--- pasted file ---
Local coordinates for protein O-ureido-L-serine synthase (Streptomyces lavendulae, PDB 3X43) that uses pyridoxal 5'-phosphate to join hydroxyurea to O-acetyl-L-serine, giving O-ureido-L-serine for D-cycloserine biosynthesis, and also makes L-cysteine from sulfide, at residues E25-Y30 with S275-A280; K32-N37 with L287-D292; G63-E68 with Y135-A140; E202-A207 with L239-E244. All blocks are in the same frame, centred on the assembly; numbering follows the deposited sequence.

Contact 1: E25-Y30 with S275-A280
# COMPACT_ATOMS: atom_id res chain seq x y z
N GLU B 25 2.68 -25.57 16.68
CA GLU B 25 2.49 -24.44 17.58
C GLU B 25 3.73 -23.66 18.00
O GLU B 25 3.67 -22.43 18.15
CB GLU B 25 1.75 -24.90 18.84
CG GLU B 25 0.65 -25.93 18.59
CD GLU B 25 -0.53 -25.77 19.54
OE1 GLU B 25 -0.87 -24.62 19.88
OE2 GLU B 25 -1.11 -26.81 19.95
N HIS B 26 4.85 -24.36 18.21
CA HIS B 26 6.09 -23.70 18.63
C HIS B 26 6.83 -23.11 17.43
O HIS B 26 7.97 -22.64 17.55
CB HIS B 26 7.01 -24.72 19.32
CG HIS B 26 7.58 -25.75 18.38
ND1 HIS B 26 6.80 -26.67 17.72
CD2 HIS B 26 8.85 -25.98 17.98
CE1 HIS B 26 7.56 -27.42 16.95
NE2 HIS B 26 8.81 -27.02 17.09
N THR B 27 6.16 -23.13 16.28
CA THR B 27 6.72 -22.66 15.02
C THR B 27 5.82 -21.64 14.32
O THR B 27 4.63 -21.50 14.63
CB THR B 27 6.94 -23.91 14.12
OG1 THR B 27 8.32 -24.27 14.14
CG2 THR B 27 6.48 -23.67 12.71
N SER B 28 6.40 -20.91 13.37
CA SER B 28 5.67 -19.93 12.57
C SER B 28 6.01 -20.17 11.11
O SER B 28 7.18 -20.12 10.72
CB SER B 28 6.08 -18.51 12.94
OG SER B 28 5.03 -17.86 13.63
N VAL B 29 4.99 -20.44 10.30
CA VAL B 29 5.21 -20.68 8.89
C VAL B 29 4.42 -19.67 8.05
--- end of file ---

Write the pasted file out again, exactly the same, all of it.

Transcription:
Local coordinates for protein O-ureido-L-serine synthase (Streptomyces lavendulae, PDB 3X43) that uses pyridoxal 5'-phosphate to join hydroxyurea to O-acetyl-L-serine, giving O-ureido-L-serine for D-cycloserine biosynthesis, and also makes L-cysteine from sulfide, at residues E25-Y30 with S275-A280; K32-N37 with L287-D292; G63-E68 with Y135-A140; E202-A207 with L239-E244. All blocks are in the same frame, centred on the assembly; numbering follows the deposited sequence.

Contact 1: E25-Y30 with S275-A280
# COMPACT_ATOMS: atom_id res chain seq x y z
N GLU B 25 2.68 -25.57 16.68
CA GLU B 25 2.49 -24.44 17.58
C GLU B 25 3.73 -23.66 18.00
O GLU B 25 3.67 -22.43 18.15
CB GLU B 25 1.75 -24.90 18.84
CG GLU B 25 0.65 -25.93 18.59
CD GLU B 25 -0.53 -25.77 19.54
OE1 GLU B 25 -0.87 -24.62 19.88
OE2 GLU B 25 -1.11 -26.81 19.95
N HIS B 26 4.85 -24.36 18.21
CA HIS B 26 6.09 -23.70 18.63
C HIS B 26 6.83 -23.11 17.43
O HIS B 26 7.97 -22.64 17.55
CB HIS B 26 7.01 -24.72 19.32
CG HIS B 26 7.58 -25.75 18.38
ND1 HIS B 26 6.80 -26.67 17.72
CD2 HIS B 26 8.85 -25.98 17.98
CE1 HIS B 26 7.56 -27.42 16.95
NE2 HIS B 26 8.81 -27.02 17.09
N THR B 27 6.16 -23.13 16.28
CA THR B 27 6.72 -22.66 15.02
C THR B 27 5.82 -21.64 14.32
O THR B 27 4.63 -21.50 14.63
CB THR B 27 6.94 -23.91 14.12
OG1 THR B 27 8.32 -24.27 14.14
CG2 THR B 27 6.48 -23.67 12.71
N SER B 28 6.40 -20.91 13.37
CA SER B 28 5.67 -19.93 12.57
C SER B 28 6.01 -20.17 11.11
O SER B 28 7.18 -20.12 10.72
CB SER B 28 6.08 -18.51 12.94
OG SER B 28 5.03 -17.86 13.63
N VAL B 29 4.99 -20.44 10.30
CA VAL B 29 5.21 -20.68 8.89
C VAL B 29 4.42 -19.67 8.05